We’ve been reading Plato’s dialogues in my class on History of Ancient Philosophy, most recently Phaedro. In this story, Socrates, at this point more of a fictional character and mouthpiece for Plato’s own ideas, describes the concept of the Forms and the relationship of the soul and the body. The priority he gives to the soul over the body is contrary to popular Athenian beliefs of the time, and of course as is the nature of Plato’s dialogues, it requires some arguing and explanation.
At the same time, in my philosophy/biology class on the intersection of Science and Human Values, we’ve been reading David Quammen’s The Reluctant Mr. Darwin: An Intimate Portrait of Charles Darwin and the Making of His Theory of Evolution. Quammen’s history of the two decades between Darwin’s brief stint as a field biologist aboard the H.M.S. Beagle and the publishing of his theory of evolution reads remarkably well, and it paints an explicit picture of both a man and a theory not yet widely understood.
I found a nice thread connecting these two topics, and I’d like to test its tensile strength.
Essential to his all-encompassing philosophy, Plato’s concept of the Forms is one that questions the very authenticity and degree of realism of our physical reality. A simple example of a Form would be that of a circle. Expressible through mathematics, the Form of a circle, Socrates argues for Plato, is more purely circular than anything that could exist in the real world, and thus is a more real circle than the silhouette of a soccer ball or a china dinner plate.
But these forms aren’t limited to simple mathematical representations, no, there is a form for everything. No matter the subject, be it a cat or the idea of pure beauty, any thing in this physical universe is but an imperfect simulacrum of its underlying Form. The Form of a cat will always be more cat-like than any real cat could be.
Plato believed that the Forms of the good, the true, and the beautiful are what we (as bodies controlled by immortal rational souls) desire and that they are the only things that can bring us happiness and fulfillment. The good, true, and beautiful, once you know how to find them, are at the root of all that gives meaning to life. It is through reason and recollection (of what our immortal souls already knew prior to our birth) that we are able to cast aside bodily distractions to pursue an understanding of these transcendent and unchanging Forms.
Prior to the 1859 publishing of Darwin’s On the Origin of Species by Means of Natural Selection, or the Preservation of Favoured Races in the Struggle for Life, contemporary Victorian (and by default theistic) understandings of natural philosophy (what we would now call natural or physical science) posited species to be immutable in form, cast by a creator just as they exist now. Slight variations among a population were considered to be imperfections that, if viewed within the group over time, would average out to reveal the archetype of the species. A cat with slightly thicker hair was merely a slightly incorrect representation of Felis silvestris catus, and nothing to be concerned about. By this understanding, the slight differences between individuals in a population were considered insignificant at best and at worst a hindrance to the strict work of taxonomy.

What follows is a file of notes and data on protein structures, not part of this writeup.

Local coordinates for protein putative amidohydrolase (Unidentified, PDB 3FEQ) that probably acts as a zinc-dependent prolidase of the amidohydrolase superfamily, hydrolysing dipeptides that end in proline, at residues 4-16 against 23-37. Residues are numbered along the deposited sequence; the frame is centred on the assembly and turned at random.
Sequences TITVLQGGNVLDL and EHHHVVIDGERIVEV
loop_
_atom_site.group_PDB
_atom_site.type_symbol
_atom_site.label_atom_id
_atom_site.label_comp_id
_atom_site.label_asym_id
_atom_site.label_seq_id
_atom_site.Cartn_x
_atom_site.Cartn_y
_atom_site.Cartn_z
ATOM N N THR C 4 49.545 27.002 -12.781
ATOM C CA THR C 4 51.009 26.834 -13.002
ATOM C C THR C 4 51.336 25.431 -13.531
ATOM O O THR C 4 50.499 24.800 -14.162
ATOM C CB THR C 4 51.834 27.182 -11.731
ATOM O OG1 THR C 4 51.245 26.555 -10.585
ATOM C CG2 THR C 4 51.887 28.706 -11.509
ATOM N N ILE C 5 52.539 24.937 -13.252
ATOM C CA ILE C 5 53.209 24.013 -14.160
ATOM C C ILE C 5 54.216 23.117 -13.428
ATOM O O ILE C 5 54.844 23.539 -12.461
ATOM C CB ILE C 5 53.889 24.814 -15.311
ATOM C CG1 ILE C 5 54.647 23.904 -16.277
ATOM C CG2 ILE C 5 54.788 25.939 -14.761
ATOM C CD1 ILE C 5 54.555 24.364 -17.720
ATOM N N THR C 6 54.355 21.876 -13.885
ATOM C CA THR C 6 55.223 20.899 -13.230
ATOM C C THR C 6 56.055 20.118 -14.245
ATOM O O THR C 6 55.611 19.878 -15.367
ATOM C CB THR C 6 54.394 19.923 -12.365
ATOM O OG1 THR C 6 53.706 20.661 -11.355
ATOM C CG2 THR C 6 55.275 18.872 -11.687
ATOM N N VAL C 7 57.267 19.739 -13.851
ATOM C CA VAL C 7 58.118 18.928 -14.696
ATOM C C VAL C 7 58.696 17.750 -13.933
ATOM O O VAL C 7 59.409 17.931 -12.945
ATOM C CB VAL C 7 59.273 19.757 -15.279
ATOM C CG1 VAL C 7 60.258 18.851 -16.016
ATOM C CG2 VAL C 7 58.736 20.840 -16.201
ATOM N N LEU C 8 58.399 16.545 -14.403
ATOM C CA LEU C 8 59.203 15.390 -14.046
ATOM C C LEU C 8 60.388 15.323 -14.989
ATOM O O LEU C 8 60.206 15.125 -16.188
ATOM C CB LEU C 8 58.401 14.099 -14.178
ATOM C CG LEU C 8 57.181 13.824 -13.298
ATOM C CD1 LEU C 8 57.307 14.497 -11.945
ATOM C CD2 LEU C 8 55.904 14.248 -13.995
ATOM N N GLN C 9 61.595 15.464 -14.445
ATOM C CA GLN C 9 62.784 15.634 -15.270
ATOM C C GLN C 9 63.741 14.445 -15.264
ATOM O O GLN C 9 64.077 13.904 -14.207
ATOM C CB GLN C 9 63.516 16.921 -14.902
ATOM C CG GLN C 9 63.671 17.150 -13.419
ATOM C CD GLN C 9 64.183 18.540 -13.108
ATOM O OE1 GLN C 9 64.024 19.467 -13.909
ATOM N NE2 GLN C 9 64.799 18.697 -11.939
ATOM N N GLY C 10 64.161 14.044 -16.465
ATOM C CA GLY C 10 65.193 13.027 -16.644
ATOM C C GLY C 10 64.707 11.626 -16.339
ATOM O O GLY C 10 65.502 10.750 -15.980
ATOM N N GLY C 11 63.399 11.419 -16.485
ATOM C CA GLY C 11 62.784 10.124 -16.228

It was with this understanding of variations within species that Darwin was dissatisfied. His qualm was this, how can one determine where one species ends and another begins, or where to draw the line between varieties within a species? Darwin instead tackled variations within populations head on. As we currently understand the application of Darwin’s theory of evolution by natural selection, slight variation manifested in an individual within a population represent the expression of a genetic stock much wider than simply the parents’ traits alone, along with possible mutation(s), and may lead to variants that have an increased survivability. By accepting that variation within a species and the variation between species are merely different by degrees, Darwin revolutionized taxonomy in ways both exciting and frightening.
The same problem that Darwin saw in pre-evolutionary taxonomy, the arbitrary degree and resolution of classification, I see in the (albeit vague) description of Plato’s Forms. To say both that there are Forms for everything, from truth to cats, and also to say that the wide variations we encounter in reality are only imperfect representations of common Forms seems to me contradictory.
Let’s return to our exemplary circle. If there is a Form for a perfect circle, couldn’t there also be another Form for an imperfect circles? Then, shouldn’t there also be a Form for this very specificly imperfect circle? What about a Form for this plate as made by a specific potter and used by my grandmother and chipped on its edge during Thanksgiving ‘99?